Friday, February 25, 2022

Waiting For the End of the World, by R.B. Russell


PS Publishing, 2020
279 pp


"It did for those with the eyes to see..."

If your only connection with R.B. Russell is the truly great work he does along with his partner Rosalie Parker in publishing books at  Tartarus Press, you should also be aware that he is also an author and a pretty damn good one.   The last book I read by R.B. Russell was his short-story collection Ghosts, and when I finished that book one of my first thoughts was that I need to read more by this man.  Off to the online realm I went for more, and I picked up two Russell books, Death Makes Strangers of Us All and this one, Waiting for the End of the World.  After reading this book, I enjoyed it so much that this morning I bought his The Stones are Singing.  I mean, I knew after Ghosts that he could do great short stories, but maintaining cohesion and  tension well enough to last the length of  a  novel is another thing altogether.  Some writers just aren't able to bring it, but that's certainly not the case here.  

I will not go too much at all into detail about what happens here, and that is because this is the sort of book where you don't realize until toward the very end that you've been given signs along the way as to what's actually going on.  Even so, I didn't actually understand that until this morning when going through all of the pages I'd tabbed; suddenly all of my synapses were on fire as I made connection after connection.  At that point it became not just a good read, but an eye-opening, crazy good read.  

It all begins as our narrator Elliot Barton is sitting in a train in October of 2006, reflecting on things, including his partner Lana, the joy of sharing life with her at their house on Sapphire Street and his job. On that first page life seems great, and then comes the first clue that there may be some trouble in this paradise.  As he says,
"Above all, I can't believe that what I did so long ago has yet to catch up with me. What I have not told Lana is I live each day as though it is my last of freedom. When the post arrives, the telephone rings, or if there is a knock at the door, I am expecting the worst, even after ... I do the calculation ... eighteen years."

 In what he describes as an "unusually fatalistic mood," he thinks about the "few words" of a  phone message he'd heard after work  and how because of it "the first stone has been loosened from the foundations of our house on Sapphire Street."   Once home, and after a night of strange dreams, the next day Lana's off to her job and Elliot plays the remainder of the message, erasing it afterwards.  It seems that a friend from his school days, Vince Reynolds, wants to talk to him about something that happened in their past.  He continues to avoid Vince on the phone, but eventually speaks to him and learns that Vince is thinking of going to the police to confess and that he would like to get together to talk.  Vince has found religion and wishes to "atone" for his "sin," to "face any punishment;" strangely though, his version of events of that day are quite different than Elliot's.   Elliot, who now has had to tell Lana what it was all about, believes it's the beginning of the end of everything; he doesn't want Vince to do anything and travels to St. Michael's  retreat where Vince and his fellow members of the Children of the Cross are now living, along with none other than a man whom the Children of the Cross believe is Jesus Christ, who has come again "to shepherd his flock."  Elliot's aim: not to have Vince reconsider his plan, but to have him "change his mind and disappear from my life once again."   What Elliot doesn't realize is that his visit to St. Michael's will change everything in ways he could not possibly expect.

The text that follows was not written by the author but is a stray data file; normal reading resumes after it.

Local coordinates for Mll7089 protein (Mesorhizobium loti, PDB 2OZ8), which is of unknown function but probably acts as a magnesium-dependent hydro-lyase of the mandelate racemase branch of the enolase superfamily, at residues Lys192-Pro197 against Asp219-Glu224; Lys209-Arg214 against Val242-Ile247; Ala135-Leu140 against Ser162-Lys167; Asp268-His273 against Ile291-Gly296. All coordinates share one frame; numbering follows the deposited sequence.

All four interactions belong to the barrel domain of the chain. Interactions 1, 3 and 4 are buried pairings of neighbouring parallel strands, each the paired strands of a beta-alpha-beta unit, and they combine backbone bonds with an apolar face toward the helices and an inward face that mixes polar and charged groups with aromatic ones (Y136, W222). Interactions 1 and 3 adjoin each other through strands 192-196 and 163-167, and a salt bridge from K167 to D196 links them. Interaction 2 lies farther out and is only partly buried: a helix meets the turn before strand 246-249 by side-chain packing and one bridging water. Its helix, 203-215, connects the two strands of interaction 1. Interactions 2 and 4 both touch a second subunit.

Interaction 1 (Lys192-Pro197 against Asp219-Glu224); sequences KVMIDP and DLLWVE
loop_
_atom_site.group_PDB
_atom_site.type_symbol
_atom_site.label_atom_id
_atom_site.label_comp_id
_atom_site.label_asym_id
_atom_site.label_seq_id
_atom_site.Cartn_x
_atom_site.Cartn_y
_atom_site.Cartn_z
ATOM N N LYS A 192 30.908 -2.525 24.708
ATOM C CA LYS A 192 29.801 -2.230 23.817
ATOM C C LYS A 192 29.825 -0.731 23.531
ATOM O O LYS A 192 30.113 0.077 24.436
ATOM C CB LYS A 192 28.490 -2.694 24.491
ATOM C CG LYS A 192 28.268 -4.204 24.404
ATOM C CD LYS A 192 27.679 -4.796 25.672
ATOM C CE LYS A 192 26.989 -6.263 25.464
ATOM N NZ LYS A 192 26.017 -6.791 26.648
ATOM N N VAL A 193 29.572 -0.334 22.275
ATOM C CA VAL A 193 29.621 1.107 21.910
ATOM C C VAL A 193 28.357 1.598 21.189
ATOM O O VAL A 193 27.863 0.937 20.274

While it may sound like the plot of a crime novel, Waiting for the End of the World is anything but.  Shortly after the beginning of the present timeline, the story begins to move back and forth through  time (and knowing what I know now I'm absolutely fighting with myself to not say anything more about that).  At each move there are added elements of context, suspense and tension that kept me turning pages, yet, as I said in my initial thoughts at goodreads, while reading I kept wondering to myself what all of this was leading to.  Let me just say that there came an OMG moment toward the end where I not only realized what was happening, but also when I realized that everything that had come before has suddenly taken on momentous significance. 

Among other fascinating topics, within Waiting for the End of the World  the reader will encounter themes of religious belief through history, cults and what it is about the need for a Messiah that drives people to  gather around a particular individual to take them through an apocalypse,  the importance of dreams and the idea that one particular event can unknowingly and unwittingly change the course of things.  It's an amazing book, and the writing is utterly fantastic, drawing you in slowly until there comes that above-mentioned moment when everything just explodes.  On top of everything else, I've also made note of all of the book titles that the author included in this one, and I was so pleased to see Machen's Hill of Dreams listed among them; I'm sure that its inclusion as well as that of Rolfe's Hadrian the Seventh (and others) were not simply random choices.   

Very nicely done, and my advice for readers who at some point feel like you're wondering where this story  is headed is to just be patient and enjoy the ride,  but to be sure to pay attention along the way. In this book, things have a habit of turning up again when least expected.   This one I can certainly and very highly recommend.  Like all of my favorite books,  I can honestly and without reservation say that I've never read anything quite like it. 

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